Wednesday, July 27, 2011

Testsandgrades are arrogant

Testsandgrades are arrogant.

No one assessment, no matter how elaborate, valid or reliable should be used to make high stakes decisions or judgements of learners.

Anyone who has spent more than a half-hearted visit to a school knows that children are far too complex for anyone indicator to accurately summarize.

It's time we taught testsandgrades some humility.


  1. Such a short post and yet a conflicting message...

    Totally with you on the failure of a single measure to tell us anything of note. I'm a huge proponent of multiple measures and advocate, obnoxiously at times, for not making decisions based on one measure.

    Yet I struggle with how your war on testsandgrades is different from the war on poverty. Both appear to be attacking an inanimate object or concept. How do we show testsandgrades humility when they are solely the creation of educators within the system?

    Given the lack of agency for testsandgrades, can I extrapolate that you are you saying that educators who use testsandgrades lack humility?

    As always - thanks for the provocation!

  2. A good teacher should be able to assess where a kid is holding without tests or grades. The problem with grades like diagnoses and other labels used to describe behavior is that they don't tell us much

  3. I am in constant agreement with you when it comes to tests and grades. But I think there needs to be something said for over assessing.

    What I mean is this: some have taken the concept of data driven decision making and bastardized it to the point where children are spending the majority of their school year (dis)engaged in standardized testing. In just grade three, the grade in CT when state testing begins, my students had to endure 100 days of standardized testing. That's approximately 60% of their school year.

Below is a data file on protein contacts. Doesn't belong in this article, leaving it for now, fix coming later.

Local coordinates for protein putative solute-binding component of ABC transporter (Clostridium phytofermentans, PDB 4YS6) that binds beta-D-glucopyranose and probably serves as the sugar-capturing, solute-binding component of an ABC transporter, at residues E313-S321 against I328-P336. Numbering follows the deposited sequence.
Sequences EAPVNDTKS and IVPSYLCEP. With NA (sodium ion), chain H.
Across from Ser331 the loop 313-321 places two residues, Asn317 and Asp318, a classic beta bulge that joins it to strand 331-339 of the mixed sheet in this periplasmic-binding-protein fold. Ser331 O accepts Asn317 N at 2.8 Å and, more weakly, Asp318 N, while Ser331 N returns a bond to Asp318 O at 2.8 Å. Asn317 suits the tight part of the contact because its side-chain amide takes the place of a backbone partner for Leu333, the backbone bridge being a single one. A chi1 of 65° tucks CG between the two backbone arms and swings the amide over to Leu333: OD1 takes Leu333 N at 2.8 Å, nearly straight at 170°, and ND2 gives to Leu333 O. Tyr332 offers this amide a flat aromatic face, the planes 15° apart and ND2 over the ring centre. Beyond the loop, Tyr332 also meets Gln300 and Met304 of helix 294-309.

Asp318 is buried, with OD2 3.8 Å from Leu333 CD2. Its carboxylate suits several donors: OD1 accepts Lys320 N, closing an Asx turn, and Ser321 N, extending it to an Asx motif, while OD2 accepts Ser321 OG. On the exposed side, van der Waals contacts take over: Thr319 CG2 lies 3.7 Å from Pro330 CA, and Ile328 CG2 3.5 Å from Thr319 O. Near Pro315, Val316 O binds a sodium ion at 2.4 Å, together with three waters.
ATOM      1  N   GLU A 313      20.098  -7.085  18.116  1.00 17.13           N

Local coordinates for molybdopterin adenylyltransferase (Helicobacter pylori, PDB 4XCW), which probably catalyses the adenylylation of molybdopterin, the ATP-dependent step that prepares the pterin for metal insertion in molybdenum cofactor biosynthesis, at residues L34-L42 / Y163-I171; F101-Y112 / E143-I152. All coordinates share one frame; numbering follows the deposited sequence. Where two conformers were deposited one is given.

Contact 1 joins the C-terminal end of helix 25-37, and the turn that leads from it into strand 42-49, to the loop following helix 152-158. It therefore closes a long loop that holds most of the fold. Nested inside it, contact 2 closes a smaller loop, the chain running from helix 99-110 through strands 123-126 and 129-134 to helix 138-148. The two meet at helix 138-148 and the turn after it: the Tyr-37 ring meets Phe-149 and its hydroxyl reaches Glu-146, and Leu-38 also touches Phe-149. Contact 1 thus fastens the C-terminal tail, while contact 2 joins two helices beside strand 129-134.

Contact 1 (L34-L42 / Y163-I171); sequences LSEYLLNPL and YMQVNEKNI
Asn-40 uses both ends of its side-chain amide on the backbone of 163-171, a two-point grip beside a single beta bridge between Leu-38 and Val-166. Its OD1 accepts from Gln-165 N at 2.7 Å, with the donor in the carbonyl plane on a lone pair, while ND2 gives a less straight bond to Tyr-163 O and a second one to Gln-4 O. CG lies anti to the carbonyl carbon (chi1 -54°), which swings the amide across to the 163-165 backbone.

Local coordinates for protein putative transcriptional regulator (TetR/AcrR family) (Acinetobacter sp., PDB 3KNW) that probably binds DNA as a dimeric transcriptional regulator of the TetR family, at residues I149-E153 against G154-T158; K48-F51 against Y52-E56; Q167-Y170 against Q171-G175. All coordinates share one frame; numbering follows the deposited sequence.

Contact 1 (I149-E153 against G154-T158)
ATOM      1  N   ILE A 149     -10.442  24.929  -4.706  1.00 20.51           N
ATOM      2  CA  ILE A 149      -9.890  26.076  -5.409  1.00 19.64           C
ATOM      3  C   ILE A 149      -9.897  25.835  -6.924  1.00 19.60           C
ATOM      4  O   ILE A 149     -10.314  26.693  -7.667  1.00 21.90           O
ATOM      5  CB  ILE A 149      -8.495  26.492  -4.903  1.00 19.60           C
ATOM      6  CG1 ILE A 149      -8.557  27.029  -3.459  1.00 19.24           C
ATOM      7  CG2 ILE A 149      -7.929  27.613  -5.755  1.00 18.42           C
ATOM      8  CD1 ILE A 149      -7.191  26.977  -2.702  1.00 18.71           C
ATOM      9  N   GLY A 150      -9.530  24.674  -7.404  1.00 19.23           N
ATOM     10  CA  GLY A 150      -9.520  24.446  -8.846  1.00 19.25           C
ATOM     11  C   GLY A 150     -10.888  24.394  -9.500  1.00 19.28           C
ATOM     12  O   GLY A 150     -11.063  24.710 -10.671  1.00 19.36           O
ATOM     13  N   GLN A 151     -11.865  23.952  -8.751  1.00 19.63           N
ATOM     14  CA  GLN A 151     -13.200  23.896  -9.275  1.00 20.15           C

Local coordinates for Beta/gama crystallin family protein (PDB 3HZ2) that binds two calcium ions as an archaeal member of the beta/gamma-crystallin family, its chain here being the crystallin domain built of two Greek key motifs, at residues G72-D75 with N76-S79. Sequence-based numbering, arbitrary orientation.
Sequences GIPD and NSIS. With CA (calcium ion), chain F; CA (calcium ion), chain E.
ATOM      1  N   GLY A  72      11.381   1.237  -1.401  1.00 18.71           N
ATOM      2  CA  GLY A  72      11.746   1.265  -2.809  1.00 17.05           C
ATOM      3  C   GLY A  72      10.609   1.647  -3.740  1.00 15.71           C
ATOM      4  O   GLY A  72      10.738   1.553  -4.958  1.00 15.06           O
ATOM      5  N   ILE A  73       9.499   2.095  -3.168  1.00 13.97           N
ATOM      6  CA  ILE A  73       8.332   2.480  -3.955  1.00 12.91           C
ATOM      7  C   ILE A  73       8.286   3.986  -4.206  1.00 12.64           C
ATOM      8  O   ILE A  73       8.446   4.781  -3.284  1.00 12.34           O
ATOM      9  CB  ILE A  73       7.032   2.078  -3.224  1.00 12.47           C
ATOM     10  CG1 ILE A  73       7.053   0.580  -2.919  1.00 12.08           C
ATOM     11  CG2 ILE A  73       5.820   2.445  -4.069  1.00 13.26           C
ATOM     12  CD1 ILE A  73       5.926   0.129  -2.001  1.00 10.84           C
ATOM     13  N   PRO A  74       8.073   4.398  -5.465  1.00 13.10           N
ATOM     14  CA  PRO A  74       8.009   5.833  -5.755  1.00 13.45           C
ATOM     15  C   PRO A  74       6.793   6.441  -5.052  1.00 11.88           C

Those tests told me nothing that I didn't know about them from my daily engagements with my students. For me this is a waste of time. Not to mention the fact that it turned many of them off to school. There is a better way and wasting precious learning time with hours of testing is not it.

  4. I should add that of the 100 standardized testing days, 6 are for the state. The other 94 are district imposed. For these reasons: to get the children accustomed to testing & so that we can know how they answer questions & teach them how to 'beat the test'. Sad.

  5. From Alfie Kohn's

    If these people were serious about assessing children's thinking, they would be supporting teachers in gathering information over time about the depth of understanding that's reflected in their projects and activities. Do the folks at DOE even realize that you don't need to test in order to assess?


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